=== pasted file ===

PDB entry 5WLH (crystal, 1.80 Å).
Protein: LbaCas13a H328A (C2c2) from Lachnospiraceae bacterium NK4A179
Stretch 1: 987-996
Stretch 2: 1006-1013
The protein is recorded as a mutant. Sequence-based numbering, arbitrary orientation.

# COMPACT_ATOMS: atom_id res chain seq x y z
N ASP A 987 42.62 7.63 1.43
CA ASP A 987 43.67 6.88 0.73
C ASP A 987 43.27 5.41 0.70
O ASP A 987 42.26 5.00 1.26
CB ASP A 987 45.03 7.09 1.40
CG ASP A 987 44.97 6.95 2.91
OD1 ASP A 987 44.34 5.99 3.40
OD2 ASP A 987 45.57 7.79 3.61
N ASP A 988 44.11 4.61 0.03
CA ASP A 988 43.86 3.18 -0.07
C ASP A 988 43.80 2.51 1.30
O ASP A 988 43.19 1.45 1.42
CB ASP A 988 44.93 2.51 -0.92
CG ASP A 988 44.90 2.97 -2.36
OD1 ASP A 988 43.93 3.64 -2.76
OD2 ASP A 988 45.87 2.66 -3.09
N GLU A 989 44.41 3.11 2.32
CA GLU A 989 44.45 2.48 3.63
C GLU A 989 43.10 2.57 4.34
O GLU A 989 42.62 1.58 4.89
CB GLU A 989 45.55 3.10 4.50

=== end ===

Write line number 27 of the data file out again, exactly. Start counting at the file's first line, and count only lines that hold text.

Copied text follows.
CB GLU A 989 45.55 3.10 4.50